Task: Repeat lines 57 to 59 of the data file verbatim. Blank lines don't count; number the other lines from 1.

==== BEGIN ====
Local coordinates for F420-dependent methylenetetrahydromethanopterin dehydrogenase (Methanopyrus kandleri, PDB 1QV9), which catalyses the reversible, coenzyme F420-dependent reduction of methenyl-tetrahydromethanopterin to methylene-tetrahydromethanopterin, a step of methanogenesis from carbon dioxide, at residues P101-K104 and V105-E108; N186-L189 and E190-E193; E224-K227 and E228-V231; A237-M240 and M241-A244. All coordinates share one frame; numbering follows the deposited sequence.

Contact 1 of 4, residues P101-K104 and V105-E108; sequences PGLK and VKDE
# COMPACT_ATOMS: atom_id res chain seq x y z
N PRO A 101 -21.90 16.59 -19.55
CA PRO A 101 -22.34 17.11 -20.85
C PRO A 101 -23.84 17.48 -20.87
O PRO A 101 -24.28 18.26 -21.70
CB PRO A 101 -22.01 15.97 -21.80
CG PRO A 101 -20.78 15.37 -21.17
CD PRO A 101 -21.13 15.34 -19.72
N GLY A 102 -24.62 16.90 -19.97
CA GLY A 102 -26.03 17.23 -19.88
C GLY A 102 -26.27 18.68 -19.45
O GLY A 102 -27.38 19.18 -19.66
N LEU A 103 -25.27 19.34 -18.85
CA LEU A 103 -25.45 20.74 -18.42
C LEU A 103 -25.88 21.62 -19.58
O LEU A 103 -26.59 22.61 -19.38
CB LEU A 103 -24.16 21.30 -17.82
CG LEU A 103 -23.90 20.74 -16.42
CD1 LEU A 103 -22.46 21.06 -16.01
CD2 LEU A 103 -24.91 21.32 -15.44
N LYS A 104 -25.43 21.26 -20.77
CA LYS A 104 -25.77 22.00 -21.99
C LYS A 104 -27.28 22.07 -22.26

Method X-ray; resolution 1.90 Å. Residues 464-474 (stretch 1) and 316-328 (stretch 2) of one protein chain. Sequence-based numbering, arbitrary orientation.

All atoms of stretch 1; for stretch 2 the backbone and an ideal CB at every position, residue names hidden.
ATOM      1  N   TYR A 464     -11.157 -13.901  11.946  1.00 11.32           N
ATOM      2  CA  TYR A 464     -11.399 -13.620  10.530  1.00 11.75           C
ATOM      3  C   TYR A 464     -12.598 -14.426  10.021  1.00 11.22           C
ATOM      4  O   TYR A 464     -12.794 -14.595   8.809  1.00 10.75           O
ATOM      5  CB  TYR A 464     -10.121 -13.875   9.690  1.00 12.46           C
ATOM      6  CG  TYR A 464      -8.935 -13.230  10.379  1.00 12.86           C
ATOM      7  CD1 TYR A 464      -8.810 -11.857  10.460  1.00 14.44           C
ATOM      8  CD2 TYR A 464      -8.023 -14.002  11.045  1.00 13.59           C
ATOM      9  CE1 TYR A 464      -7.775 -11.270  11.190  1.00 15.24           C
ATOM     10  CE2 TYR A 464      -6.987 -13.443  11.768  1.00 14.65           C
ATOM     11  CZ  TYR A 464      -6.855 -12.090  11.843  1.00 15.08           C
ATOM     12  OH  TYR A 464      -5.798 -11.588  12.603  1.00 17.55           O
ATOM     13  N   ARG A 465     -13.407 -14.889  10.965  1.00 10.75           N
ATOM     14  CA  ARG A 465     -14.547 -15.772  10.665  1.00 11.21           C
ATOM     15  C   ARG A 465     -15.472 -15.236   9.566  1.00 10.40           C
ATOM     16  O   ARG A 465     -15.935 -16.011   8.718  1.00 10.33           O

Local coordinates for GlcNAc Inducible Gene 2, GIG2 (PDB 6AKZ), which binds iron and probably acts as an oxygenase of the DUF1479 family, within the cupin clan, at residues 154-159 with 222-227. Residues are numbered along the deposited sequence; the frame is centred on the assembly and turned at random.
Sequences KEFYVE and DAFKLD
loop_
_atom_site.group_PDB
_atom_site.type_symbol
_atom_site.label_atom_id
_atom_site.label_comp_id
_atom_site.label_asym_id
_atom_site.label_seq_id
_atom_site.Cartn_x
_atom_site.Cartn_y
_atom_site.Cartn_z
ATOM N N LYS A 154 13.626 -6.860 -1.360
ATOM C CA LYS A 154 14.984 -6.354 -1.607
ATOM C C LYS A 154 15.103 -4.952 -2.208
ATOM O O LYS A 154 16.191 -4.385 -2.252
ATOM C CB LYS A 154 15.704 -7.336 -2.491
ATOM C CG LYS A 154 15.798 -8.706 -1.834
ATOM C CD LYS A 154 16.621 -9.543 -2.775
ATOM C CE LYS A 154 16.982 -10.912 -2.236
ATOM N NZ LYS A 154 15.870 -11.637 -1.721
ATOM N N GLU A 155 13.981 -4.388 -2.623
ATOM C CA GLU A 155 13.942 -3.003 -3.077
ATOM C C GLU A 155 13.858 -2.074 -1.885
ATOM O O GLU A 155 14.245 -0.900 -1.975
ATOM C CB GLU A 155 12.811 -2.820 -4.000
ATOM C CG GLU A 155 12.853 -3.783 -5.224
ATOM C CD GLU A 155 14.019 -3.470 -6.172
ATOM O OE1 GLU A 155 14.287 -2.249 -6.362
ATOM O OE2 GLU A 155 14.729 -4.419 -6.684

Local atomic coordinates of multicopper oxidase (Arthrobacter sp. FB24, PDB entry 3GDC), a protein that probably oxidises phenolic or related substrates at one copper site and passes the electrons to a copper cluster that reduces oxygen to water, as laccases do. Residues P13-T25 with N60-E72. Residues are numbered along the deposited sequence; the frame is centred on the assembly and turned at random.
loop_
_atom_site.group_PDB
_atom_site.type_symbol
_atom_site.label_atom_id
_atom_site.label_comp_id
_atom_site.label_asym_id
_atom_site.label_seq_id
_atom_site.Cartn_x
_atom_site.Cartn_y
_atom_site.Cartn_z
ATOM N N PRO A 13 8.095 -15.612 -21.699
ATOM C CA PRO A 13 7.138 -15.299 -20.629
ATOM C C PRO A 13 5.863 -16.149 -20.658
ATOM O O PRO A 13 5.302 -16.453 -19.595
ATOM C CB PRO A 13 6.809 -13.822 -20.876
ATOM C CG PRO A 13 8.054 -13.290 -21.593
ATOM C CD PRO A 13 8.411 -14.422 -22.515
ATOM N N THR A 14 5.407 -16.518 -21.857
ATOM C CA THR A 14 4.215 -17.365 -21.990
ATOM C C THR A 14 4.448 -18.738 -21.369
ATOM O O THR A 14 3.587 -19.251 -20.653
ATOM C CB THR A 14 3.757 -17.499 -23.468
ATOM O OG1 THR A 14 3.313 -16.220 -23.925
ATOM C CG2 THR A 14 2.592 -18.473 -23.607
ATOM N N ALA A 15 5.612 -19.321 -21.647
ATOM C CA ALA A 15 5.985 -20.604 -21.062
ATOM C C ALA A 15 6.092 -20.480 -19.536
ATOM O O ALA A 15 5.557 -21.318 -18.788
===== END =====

ATOM C CA LYS A 154 14.984 -6.354 -1.607
ATOM C C LYS A 154 15.103 -4.952 -2.208
ATOM O O LYS A 154 16.191 -4.385 -2.252